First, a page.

Thoughts on Crimson Peak’s Paranormal Heritage, A Movie Review

crimson-peak-movie-poster-largeBy Ed Sum (The Vintage Tempest)

Crimson Peak is hardly melancholy as most Gothic pieces of literature flow. The tale here moves in Jane Eyre fashion, focussing on a romance, with bits of The Turn of the Screw and Fall of the House of Usher mixed in. When Edith Cushing (Mia Wasikowska) is introduced as a confident young woman wanting to become a writer in the same vein as Mary Shelley, just what’s odd is her sudden conversion naivety as she’s swept away by the loving charm of Thomas Sharpe (charmingly played by Tom Hiddleston), a gentleman inventor from England. He’s arrived in Old Boston, circa 1890, to convince a board of rich businessman to invest in his operation.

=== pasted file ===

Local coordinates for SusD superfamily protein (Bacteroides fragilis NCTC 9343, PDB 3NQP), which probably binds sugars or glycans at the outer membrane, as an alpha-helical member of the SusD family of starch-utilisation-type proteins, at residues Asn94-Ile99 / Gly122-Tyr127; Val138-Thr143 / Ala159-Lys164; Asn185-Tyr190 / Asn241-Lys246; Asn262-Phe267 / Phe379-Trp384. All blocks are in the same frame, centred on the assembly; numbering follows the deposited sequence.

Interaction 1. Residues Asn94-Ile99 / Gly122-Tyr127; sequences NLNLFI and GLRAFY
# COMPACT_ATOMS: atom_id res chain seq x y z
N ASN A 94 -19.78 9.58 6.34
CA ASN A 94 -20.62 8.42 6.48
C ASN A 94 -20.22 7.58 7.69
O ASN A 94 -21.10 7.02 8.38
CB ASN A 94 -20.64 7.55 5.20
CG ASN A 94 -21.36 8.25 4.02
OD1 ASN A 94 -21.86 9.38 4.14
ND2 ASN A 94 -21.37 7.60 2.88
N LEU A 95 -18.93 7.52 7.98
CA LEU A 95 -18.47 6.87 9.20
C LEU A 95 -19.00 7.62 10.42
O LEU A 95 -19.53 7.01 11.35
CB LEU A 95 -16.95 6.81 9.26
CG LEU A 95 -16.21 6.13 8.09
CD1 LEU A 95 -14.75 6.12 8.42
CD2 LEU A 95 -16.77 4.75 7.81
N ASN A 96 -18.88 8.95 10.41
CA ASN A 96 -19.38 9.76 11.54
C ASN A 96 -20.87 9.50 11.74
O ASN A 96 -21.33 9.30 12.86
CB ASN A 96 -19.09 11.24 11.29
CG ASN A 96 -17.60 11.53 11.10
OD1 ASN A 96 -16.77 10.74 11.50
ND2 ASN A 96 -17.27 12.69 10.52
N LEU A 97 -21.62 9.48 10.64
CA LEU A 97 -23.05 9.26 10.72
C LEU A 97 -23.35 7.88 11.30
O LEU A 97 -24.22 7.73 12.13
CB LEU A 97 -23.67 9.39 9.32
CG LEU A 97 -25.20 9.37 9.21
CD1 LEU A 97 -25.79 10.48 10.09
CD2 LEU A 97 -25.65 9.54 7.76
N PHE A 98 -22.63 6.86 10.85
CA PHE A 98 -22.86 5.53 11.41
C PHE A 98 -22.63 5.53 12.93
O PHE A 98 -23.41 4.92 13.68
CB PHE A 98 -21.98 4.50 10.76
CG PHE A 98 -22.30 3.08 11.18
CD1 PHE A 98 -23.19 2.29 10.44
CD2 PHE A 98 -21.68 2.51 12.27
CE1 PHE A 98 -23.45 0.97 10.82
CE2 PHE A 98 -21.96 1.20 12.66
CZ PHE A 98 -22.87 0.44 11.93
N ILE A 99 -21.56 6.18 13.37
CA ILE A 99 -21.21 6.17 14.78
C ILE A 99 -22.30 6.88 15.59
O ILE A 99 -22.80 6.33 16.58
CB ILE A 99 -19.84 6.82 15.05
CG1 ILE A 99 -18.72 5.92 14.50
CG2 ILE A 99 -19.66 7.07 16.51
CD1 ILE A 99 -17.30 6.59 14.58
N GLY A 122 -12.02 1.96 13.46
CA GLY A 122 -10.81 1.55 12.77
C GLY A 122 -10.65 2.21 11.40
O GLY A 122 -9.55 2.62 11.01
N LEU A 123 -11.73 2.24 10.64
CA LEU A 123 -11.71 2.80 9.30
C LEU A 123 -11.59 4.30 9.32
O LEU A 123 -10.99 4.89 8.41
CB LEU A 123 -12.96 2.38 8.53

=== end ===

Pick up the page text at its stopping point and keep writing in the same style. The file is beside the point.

There’s this rich red clay on his land that can be a boon to the construction industry. These bricks can be tough as nails when properly mixed, but it’s also symbolic to a detail that ties this film together. The deep crimson quality suggests something else. Writer and director Guillermo del Toro makes sure all the symbolic interpretations of this colour are examined. From warning, love, courage and hate, just what exactly this brick like tone represents depends on the individual and culture. For Edith, if only she understood the signs. She should have. As a writer, she has to know that the world can be explained with allegory and metaphors. There’s the potential for anything she sees or experiences to contain a deeper meaning. She’s smart for one-act and is dumb in the remainder. Perhaps that’s because of the poison that’s working through her system to numb her senses. A lot of thought is required to process the story that del Toro has penned with Matthew Robbins. Not every detail is properly explained for some people to understand. Some of them might be mistaken for plot holes.

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